Experts say the chase for Christian conservative votes is up for grabs among the "non-Romney" alternatives who will be present at Saturday's forum.

The participants will include Perry, Paul, Gingrich, Atlanta businessman Herman Cain, U.S. Congresswoman Michele Bachmann of Minnesota and former U.S. Sen. Rick Santorum of Pennsylvania, all of whom boast varying degrees of support from social conservatives and tea party activists. Former Utah Gov. Jon Huntsman, who is not competing in Iowa, will not attend.

Problems with Romney

Social conservatives made their mark in the 2008 caucuses by rallying behind former Arkansas Gov. Mike Huckabee, an ordained minister was became the surprise winner.

Bob Vander Plaats of the Family Leader, the host organization for Saturday's forum, said he wants social conservatives this year to unite behind an alternative to Romney.

Vander Plaats, who successfully led a campaign to oust three Iowa Supreme Court justices who ruled in favor of same sex- marriage, says leading conservatives consider Romney too moderate and inconsistent on key issues.

"Any one of these candidates has an opportunity to move the numbers and the one who is successful at doing that is probably going to win (the) caucuses and become the eventual alternative to Romney, " said Vander Plaats, who was state chairman of Huckabee's campaign.

"I believe Romney could actually win the Iowa caucuses because the conservatives basically fragmented their support between five or six different candidates and if they don't coalesce around a particular candidate, you could see Mitt Romney walk out of here (as the winner)."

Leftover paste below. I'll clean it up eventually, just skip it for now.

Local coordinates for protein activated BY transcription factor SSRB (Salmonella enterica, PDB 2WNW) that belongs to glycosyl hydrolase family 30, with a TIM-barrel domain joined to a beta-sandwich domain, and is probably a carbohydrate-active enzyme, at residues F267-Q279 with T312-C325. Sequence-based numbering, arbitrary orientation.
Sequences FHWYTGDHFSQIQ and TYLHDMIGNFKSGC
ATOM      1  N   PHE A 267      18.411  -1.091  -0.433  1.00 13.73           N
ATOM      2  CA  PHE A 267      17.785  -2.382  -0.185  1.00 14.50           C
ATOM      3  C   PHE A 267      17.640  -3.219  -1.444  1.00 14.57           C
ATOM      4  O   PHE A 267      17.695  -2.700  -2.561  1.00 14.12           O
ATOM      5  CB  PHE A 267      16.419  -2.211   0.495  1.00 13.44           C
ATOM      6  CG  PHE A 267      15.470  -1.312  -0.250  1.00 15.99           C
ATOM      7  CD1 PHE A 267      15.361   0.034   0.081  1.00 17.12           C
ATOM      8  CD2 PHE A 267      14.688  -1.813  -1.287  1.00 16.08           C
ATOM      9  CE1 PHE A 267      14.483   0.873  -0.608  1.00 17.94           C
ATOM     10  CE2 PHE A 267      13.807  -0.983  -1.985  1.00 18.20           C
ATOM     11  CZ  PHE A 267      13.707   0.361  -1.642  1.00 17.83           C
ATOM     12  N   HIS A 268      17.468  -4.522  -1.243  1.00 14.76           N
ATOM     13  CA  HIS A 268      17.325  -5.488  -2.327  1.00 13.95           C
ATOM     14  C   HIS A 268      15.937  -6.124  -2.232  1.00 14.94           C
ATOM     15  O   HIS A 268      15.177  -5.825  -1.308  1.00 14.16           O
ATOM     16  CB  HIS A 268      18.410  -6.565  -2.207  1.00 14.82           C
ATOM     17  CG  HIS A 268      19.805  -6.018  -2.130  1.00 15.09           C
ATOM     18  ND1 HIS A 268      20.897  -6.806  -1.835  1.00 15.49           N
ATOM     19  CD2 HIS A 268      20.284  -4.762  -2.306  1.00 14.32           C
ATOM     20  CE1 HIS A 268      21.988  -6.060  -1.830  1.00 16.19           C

Romney spokesman Ryan Williams said the former Massachusetts governor appeals to a broad section of Iowa voters and is "extremely competitive" in the state. He will return to Iowa after a Tuesday night Republican debate, said Williams.

Vander Plaats said Perry was hurt by "a couple of things" - a relatively late entry in the race and an instant rise to the top that made him a target. "He was thrown into the deep end of the pool and he was just getting started," said Vander Plaats.

'Fresh start' for Perry

Nevertheless, he said the Texas governor can make a "fresh start" at Saturday's forum by portraying himself as a candidate with impeccable conservative credentials and the financial resources "to beat Mitt Romney."

He advised Perry to tell the audience: "You can trust me. I'm a conservative. I don't just come to you. I come through you."

David Barton, an Aledo-based Christian historian and former co-chairman of the Texas Republican Party, said Iowa is just the starting point for a display of social conservative power in the critical early contests.

Social conservatives are also a force in South Carolina and, to a lesser degree, Florida, he said.

The influence of the Christian right has ebbed and flowed and the movement has become more decentralized in recent years.

Republican strategists complained that as many as 4 million social conservatives were AWOL in the 2000 election, but a targeted effort by strategist Karl Rove and others four years later propelled them back into the fold in 2004 to help then-President George W. Bush win re-election over Democrat John Kerry.

Evangelical voters turned out in record numbers in 2010 to fuel Republican victories in state and national elections that dealt a devastating blow to President Barack Obama and fellow Democrats.

Exit polls showed that 28.8 million Christian conservatives - 32 percent of all voters - turned out last year, the highest recorded percentage of any election, Barton said.

Although evangelicals, including Hispanics and African-Americans, also support Democrats, most vote for Republicans. In 2010, Barton said, 77 percent voted for Republicans, up 7 percent from four years earlier.

This report contains includes material from the Star-Telegram archives.

Dave Montgomery is the Star-Telegram's Austin Bureau chief, 512-476-4294